Banking on the Hunter

WHEN the first wave of the global financial crisis struck, the Australian government moved swiftly to protect the nation’s banking industry.

That made sense. A loss of confidence in the banks could have led to panic. If that resulted in serious injury to one or more of the ‘‘four pillars’’ of Australian banking, the costs to the wider economy could have been incalculable.

To prevent that, the government guaranteed bank deposits, actively supplied liquidity and stood aside to allow some big mergers and takeovers that it might have prevented in calmer times.

The measures succeeded, but while that was in itself a good result, it has had a downside.

Now the big four banks are even more dominant than before, creating a new set of challenges for the government.

One of those challenges is to ensure some degree of consumer protection in a climate of reduced competition that practically invites gouging by the big four.

Given the departure of many overseas-based banks and the absorption of home-grown competitors such as BankWest and St George, it is no easy matter to reinstate competition.

But by forcing the banks to remove exit fees on home loans, the government has done what it can.

According to the Reserve Bank, banning exit fees has cut $157million a year out of home loan fees charged by the banks and has also removed one of the main barriers that had prevented borrowers from shopping around for better deals.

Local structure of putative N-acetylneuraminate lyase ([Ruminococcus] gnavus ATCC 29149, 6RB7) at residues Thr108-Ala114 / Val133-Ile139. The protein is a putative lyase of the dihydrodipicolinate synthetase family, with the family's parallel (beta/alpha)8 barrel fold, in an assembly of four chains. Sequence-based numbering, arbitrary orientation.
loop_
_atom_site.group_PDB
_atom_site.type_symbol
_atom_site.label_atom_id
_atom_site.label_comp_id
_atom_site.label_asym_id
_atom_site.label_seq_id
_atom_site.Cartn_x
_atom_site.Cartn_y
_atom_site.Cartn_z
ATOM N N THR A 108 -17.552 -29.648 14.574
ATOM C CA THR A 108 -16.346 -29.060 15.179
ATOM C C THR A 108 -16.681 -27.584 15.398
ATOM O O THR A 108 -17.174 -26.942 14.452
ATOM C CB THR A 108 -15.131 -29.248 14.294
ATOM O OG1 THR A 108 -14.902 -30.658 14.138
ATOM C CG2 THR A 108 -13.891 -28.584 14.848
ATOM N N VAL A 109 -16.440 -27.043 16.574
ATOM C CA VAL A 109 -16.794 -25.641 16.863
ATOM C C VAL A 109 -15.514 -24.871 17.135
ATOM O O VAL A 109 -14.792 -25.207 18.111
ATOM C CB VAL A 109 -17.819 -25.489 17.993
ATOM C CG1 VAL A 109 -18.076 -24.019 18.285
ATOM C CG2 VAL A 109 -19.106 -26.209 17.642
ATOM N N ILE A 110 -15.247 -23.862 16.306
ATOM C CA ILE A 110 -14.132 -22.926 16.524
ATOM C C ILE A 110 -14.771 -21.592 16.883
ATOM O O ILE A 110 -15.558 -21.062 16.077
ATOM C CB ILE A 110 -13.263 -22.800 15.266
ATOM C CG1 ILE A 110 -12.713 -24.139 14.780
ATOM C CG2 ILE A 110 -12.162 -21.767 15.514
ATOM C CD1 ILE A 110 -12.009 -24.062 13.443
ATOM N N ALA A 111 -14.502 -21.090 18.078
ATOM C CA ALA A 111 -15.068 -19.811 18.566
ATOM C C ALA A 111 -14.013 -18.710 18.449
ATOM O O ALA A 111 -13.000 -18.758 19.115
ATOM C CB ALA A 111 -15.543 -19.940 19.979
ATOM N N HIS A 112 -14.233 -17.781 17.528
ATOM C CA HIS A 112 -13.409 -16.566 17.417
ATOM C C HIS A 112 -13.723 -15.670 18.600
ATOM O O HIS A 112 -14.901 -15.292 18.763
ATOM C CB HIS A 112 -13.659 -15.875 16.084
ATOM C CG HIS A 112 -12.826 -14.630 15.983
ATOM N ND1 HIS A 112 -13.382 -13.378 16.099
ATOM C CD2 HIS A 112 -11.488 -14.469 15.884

Of course, shopping around is only a useful strategy for those with genuine access to alternative lenders.

That’s where the Hunter Region is exceptionally fortunate.

With a long tradition of financial self-help, the Hunter plays host to some of Australia’s best and most dependable regional lenders.

Newcastle Permanent Building Society, the Greater Building Society, Maitland Mutual Building Society and Hunter United Credit Union leap immediately to mind.

Indeed, it seems they have leapt to the minds of hundreds of refugees from the big four banks who, examining the pros and cons of the home loan market, have voted with their feet and backed their own region.

Council’s conduct

SINGLETON Shire Council’s decision to find $500,000 to seal a treacherous piece of dirt road would normally have been unremarkable.

What makes the decision to fix Long Gully and Mountain View Roads noteworthy is the suggestion that the council might not have been able to afford to do the work because of all the money it had spent on legal fees.

Since 2009 the council has managed to burn through about $1.5million, including money spent on controversial ‘‘code of conduct’’ cases against its own councillors.

Those residents who had lobbied for the road repairs are winners. But with so much money irrecoverably lost on legal fees, the council is still a loser.

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